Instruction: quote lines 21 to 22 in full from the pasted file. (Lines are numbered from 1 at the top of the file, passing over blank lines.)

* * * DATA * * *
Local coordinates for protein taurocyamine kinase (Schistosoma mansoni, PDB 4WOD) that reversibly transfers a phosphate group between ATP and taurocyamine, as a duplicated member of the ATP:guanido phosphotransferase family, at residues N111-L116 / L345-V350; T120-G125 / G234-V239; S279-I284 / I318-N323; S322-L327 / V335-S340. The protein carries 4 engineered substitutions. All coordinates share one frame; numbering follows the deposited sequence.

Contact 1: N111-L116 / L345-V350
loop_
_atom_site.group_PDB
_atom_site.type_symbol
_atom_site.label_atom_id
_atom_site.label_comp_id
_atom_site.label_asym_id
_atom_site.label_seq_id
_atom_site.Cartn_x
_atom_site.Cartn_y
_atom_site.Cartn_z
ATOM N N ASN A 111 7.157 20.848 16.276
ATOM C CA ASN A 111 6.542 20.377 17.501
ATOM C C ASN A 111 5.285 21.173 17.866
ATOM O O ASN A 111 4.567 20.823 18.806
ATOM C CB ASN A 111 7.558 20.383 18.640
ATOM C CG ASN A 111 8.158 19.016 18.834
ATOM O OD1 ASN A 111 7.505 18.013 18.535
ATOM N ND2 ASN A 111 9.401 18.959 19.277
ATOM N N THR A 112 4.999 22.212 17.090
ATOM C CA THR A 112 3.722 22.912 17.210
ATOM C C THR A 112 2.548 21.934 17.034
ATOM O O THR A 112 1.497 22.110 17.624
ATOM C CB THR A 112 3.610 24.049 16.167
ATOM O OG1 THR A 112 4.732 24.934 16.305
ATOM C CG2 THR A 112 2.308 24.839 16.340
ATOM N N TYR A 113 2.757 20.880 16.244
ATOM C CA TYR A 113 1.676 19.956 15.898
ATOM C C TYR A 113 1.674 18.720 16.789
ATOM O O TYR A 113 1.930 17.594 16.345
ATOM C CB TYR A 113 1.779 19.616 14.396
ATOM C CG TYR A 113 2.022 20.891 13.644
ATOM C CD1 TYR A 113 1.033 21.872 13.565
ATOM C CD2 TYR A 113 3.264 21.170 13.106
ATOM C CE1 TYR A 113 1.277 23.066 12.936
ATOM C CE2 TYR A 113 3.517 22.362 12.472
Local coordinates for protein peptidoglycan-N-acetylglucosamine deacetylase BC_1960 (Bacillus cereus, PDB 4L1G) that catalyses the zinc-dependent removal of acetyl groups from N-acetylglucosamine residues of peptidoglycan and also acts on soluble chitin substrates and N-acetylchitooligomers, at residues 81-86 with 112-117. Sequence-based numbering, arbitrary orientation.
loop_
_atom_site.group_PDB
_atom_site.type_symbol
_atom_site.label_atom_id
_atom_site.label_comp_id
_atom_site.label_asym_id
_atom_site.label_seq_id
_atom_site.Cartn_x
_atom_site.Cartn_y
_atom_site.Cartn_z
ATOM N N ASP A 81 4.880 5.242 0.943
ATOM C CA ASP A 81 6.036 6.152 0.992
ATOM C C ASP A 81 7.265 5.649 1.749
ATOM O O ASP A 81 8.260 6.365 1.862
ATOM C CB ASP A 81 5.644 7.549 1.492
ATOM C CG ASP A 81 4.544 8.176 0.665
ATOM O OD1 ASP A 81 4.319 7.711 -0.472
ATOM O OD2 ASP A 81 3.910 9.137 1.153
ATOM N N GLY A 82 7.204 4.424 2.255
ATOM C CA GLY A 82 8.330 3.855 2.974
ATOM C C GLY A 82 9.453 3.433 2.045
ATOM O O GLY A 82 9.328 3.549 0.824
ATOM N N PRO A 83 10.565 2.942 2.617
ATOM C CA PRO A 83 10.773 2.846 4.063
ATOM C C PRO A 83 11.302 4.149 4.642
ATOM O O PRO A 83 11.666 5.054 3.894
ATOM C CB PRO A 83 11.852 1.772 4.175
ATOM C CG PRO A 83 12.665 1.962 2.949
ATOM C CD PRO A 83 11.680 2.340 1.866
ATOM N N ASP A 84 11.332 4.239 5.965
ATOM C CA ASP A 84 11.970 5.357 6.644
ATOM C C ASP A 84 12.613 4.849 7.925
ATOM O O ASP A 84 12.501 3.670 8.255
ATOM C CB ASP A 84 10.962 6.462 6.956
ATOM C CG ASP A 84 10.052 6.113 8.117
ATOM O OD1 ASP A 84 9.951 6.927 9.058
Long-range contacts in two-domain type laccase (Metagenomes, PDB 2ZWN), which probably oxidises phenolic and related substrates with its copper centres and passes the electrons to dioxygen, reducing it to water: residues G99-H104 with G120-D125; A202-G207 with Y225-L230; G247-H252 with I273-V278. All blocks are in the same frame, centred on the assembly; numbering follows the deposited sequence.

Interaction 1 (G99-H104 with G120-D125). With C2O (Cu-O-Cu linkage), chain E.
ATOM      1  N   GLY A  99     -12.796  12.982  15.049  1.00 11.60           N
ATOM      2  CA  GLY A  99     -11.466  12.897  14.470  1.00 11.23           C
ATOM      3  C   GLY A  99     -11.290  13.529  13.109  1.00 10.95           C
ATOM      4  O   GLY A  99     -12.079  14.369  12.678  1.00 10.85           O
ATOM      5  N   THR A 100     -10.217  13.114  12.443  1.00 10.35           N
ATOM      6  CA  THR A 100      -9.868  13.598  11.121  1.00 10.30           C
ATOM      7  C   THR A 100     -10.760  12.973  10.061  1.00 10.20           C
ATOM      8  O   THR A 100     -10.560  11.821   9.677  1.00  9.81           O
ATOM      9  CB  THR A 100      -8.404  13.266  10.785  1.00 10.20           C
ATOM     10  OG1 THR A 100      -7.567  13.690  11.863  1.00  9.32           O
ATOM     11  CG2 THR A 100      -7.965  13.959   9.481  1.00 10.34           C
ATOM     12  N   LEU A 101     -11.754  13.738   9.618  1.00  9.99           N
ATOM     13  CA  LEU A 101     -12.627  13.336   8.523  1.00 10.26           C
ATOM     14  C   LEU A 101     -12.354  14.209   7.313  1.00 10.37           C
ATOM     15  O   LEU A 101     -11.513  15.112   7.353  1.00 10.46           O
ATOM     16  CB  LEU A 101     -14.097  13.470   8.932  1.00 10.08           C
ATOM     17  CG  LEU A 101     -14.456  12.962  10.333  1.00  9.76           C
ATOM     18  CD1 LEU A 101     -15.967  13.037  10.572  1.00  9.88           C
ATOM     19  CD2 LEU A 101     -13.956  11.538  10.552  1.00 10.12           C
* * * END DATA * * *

ATOM N N THR A 112 4.999 22.212 17.090
ATOM C CA THR A 112 3.722 22.912 17.210